Tazria - Metzorah - No Escaping G-d
By Rabbi Aron Tendler
The comprehensive nature of Halacha addresses every situation and
circumstance and establishes clear expectations for our behavior and
attitudes. Whether issues in the kitchen or the bedroom, our lifestyle is
focused on the constancy of Hashem's involvement in our lives and the
purpose that living life was intended to have. G-d's inclusion in our daily
living transforms the mundane into the divine, the mortal into the eternal;
and it is the mission of the Jewish people to model a lifestyle that
integrates G-d into its every facet. The two Parshiot that we read this
Shabbos underscore the meaning of "Dah Lifnay Mee Atah Omed" - know before
whom you are standing, and the symbolic but real manifestation of that
In the beginning, it wasn't easy. The Jewish people had to come to terms
with a G-d who revealed Himself as a constant in their lives. Along with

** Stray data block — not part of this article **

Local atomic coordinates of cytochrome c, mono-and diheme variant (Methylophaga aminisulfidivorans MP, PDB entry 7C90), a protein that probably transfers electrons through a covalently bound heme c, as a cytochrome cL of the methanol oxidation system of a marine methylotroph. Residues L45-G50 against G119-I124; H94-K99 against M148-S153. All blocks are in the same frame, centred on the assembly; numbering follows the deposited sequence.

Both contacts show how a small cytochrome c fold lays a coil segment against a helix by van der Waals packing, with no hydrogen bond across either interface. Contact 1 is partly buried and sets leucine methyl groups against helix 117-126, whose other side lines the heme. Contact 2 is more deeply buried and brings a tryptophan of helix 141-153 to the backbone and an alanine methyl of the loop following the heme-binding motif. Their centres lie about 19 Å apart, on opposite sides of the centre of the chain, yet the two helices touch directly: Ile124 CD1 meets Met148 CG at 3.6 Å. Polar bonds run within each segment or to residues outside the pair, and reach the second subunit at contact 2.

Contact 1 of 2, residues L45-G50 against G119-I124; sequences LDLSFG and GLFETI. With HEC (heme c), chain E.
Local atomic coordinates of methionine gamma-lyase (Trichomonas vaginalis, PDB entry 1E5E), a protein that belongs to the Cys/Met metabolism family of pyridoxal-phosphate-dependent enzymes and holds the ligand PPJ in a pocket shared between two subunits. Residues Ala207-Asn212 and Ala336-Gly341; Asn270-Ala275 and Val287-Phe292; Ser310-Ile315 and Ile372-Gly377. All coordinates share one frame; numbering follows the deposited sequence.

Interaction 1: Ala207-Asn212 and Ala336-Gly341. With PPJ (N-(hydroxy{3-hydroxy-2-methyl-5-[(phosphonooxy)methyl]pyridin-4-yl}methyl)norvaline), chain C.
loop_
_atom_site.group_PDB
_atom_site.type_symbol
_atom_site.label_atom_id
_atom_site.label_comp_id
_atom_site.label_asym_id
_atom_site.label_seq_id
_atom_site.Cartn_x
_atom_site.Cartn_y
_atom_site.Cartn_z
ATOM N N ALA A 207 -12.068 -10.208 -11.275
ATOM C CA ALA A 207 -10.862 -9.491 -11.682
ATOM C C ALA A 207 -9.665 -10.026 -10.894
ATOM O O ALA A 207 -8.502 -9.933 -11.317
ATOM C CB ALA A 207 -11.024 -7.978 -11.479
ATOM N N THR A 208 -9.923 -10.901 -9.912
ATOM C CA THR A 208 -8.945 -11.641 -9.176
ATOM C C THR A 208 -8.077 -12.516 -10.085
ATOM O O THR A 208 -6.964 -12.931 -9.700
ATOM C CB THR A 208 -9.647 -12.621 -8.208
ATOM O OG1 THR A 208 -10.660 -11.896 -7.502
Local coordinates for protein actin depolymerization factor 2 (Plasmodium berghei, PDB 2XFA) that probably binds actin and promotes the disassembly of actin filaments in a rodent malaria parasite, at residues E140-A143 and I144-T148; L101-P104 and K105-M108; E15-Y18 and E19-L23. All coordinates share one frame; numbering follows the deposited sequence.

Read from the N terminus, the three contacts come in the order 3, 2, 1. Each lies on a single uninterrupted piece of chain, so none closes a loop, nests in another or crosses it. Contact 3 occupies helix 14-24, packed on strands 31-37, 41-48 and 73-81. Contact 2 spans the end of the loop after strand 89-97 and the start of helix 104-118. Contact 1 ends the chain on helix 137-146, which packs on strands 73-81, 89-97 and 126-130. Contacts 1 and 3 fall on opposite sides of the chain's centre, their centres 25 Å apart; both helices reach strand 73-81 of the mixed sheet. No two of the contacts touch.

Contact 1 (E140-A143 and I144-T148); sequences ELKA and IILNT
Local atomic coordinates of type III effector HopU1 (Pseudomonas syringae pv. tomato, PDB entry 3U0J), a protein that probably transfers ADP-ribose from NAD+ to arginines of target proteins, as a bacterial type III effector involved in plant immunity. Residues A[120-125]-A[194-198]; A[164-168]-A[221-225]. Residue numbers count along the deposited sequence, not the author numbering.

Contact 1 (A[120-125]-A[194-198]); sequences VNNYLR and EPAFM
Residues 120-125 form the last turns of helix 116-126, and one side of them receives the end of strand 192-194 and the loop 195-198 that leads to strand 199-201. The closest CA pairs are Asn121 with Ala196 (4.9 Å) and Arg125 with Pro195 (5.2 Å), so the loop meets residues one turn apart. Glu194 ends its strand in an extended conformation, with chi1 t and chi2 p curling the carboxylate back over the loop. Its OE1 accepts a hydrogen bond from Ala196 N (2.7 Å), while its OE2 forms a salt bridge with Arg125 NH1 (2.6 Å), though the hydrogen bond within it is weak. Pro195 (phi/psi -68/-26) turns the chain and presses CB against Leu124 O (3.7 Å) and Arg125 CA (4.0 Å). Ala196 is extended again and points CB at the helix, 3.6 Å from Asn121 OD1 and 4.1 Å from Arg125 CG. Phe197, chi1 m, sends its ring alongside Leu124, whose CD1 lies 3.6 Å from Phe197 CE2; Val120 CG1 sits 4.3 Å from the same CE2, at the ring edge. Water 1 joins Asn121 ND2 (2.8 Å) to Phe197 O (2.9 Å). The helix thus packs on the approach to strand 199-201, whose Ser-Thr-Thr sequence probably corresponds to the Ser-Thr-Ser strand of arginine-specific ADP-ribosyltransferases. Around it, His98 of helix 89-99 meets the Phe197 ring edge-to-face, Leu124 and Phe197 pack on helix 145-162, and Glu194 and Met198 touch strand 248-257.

His constancy came changes, expectations, and responsibilities. The various
Mitzvos directed the Bnai Yisroel's thinking toward the constancy of G-d,
and the building of the Mishkan established a physical focus for their
devotion. However, it became clear that "Know before whom you are standing"
involved more than praying three times a day, keeping Shabbos, and having
separate dishes. It was a constant demand on their attitudes to consciously
involve G-d in every facet of their lives.
Time took on new and greater significance. Eating and sleeping became the
means toward the greater end of serving G-d. Social engagements and
relationships referenced G-d as the scale by which their integrity and
intent were judged. Family relationships reflected the successes and
failures of parental education and training; and individual accomplishment
was redirected toward the greatness of spirit rather than monetary or
However, more overwhelming and invasive than anything else was the
awareness of being constantly judged. "Know before whom you are standing"
positioned G-d as judge, jury, and executioner. Nothing escaped His
scrutiny. Actions, thoughts, hopes, and dreams were laid bare before the
all-seeing and all-knowing Master of the Universe. Privacy was only in the